In February 2018 I have finished my university in the Netherlands and moved back to my hometown in the Thuringian Forest after many years abroad. At that time, I was working a temporary – a rather soulless – job in the industry close to my hometown. End of April, I was contacted by via the platform with the offer to participate in an eight-month-long volunteering project in Toscana, Italy. To be honest, my first thought was: “Volunteering. Does that mean working for free?!”. Luckily this thought has passed rather quickly after I have read about the organization which can be considered as the Italian equivalent of German . Since I always wanted to work in environmental protection and conservation and on top of that, I always wanted to live in Italy, I immediately said – Yes.
The core values of this project were centered around activities such as environmental education, raising awareness for environmental problems and engaging in cultural activities. I decided to take the train to Florence and arrived there on the 9th of May. I was picked up by our supervisor Elisa at the train station and she dropped me off at the apartment I shared with three other volunteers – three girls; one from Portugal, one from Spain and one from Cyprus.
All of us with different backgrounds and stories. In the first days we were asked to introduce ourselves and our countries – Patrie Nostre. Starting from that, we took part in small activities, mainly at schools and some public clean-up-events in and around Florence to get used to our responsibilities and the Italian language. In our free time, we were hanging out, exploring the city and going to the Italian language course.
End of May we had our #EVS Arrival Training in Nola, close to Napoli. We met there other volunteers from other projects and countries. The social part was very interesting and fun, unfortunately, the training itself lacked a bit of content and – speaking for myself – I did not learn much there. Nonetheless, it has been a great week and it was interesting to hear about the other projects all around Italy.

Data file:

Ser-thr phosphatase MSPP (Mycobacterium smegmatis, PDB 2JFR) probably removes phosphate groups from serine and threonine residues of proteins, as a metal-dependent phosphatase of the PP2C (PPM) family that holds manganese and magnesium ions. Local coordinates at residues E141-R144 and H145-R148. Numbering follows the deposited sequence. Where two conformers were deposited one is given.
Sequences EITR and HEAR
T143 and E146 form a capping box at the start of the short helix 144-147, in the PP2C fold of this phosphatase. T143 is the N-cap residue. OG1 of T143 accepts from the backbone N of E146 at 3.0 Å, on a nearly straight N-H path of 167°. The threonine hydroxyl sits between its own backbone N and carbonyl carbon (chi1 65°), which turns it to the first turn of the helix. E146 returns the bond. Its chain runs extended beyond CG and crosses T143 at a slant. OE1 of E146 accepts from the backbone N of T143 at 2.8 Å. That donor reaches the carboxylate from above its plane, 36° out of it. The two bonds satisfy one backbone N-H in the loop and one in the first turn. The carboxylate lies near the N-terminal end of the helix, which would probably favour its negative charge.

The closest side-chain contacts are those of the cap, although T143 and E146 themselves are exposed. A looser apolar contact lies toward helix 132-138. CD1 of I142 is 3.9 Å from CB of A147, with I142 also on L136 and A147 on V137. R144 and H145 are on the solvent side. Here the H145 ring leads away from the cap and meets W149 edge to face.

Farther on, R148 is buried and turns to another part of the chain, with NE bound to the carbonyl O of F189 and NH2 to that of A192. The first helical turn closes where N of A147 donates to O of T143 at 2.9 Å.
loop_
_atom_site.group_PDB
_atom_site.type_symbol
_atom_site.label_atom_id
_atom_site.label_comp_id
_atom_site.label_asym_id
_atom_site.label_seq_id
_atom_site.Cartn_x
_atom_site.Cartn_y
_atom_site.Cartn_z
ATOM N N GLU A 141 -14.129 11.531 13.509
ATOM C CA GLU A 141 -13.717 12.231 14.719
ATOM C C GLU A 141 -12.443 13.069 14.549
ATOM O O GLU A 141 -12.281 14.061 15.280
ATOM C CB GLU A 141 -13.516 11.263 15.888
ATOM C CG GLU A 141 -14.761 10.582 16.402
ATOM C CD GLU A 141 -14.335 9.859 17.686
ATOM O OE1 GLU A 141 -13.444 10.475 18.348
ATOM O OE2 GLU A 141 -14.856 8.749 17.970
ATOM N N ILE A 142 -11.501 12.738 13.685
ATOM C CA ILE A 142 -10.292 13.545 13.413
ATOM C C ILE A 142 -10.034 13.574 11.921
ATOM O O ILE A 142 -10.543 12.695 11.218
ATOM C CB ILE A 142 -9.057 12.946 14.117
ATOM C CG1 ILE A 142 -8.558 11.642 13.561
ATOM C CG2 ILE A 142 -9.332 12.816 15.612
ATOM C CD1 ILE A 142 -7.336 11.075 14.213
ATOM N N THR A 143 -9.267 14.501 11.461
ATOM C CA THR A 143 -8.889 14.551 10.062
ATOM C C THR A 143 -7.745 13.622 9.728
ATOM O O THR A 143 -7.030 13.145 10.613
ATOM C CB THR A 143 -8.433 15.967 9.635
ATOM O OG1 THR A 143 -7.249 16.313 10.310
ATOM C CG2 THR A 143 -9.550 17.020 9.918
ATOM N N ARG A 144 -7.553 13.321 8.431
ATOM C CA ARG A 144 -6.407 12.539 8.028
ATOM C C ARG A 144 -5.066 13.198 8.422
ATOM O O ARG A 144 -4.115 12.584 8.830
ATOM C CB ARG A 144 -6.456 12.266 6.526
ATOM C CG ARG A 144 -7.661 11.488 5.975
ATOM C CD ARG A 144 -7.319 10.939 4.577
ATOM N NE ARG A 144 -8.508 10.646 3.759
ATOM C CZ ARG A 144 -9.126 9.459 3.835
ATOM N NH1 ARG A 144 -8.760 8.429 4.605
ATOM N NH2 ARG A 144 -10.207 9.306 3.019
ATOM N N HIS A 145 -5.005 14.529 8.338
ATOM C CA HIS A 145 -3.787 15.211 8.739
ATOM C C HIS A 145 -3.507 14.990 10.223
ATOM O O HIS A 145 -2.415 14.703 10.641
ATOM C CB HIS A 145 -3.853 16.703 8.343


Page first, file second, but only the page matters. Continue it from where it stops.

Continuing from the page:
Our next big milestone was Bioparco Frignoli. About two hours North from our home Florence. In this way, we replaced the urban lifestyle (and activities) with a HIGHLY rural one. We were working in a small park in the middle of the forest, with the closest supermarket half an hour away – by car. Personally, that was one of the best periods of the whole project. The Flora and Fauna there was so special, interesting and vivid. In Bioparco Frigoli we were helping the manager Stefano and his girlfriend to take care of the park. We were weeding the botanical garden filled with autochthonous plants, we improved the pathway through the park’s Seven Forests, worked together with Bulgarian children and worked and lived generally outside.
After spending three weeks in the forest, we came back to Florence and started preparing for our biggest and longest event (two months) in the regional park Maremma, two hours South of Florence. We were living directly in the heart of a very different park and biome, five minutes away from a beach.